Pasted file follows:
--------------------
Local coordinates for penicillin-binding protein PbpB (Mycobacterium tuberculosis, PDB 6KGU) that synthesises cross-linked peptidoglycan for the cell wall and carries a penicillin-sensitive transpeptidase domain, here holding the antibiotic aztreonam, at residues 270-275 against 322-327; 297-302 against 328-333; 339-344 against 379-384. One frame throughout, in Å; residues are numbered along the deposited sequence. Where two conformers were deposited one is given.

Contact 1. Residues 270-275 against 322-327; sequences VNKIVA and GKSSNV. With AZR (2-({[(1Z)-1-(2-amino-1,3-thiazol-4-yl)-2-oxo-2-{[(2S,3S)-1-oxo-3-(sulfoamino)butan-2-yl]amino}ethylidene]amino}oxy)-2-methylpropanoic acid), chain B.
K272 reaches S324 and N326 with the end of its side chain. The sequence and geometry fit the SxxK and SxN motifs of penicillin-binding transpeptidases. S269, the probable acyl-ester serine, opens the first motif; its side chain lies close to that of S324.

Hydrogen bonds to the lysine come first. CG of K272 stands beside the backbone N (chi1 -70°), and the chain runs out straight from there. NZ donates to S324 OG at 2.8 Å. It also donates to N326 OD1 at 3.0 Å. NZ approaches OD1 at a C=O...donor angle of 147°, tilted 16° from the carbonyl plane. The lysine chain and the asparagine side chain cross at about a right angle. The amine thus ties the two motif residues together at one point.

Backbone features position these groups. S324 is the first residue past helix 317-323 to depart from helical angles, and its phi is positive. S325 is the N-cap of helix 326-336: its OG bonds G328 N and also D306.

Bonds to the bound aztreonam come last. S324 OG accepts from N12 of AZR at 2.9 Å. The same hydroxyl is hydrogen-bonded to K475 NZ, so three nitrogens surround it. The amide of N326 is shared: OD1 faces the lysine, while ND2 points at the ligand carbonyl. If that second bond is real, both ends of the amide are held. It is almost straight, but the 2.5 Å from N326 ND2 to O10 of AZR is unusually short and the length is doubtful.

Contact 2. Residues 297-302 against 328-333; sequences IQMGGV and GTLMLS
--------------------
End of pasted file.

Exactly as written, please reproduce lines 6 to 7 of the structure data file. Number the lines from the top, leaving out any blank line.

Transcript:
Bonds to the bound aztreonam come last. S324 OG accepts from N12 of AZR at 2.9 Å. The same hydroxyl is hydrogen-bonded to K475 NZ, so three nitrogens surround it. The amide of N326 is shared: OD1 faces the lysine, while ND2 points at the ligand carbonyl. If that second bond is real, both ends of the amide are held. It is almost straight, but the 2.5 Å from N326 ND2 to O10 of AZR is unusually short and the length is doubtful.

Contact 2. Residues 297-302 against 328-333; sequences IQMGGV and GTLMLS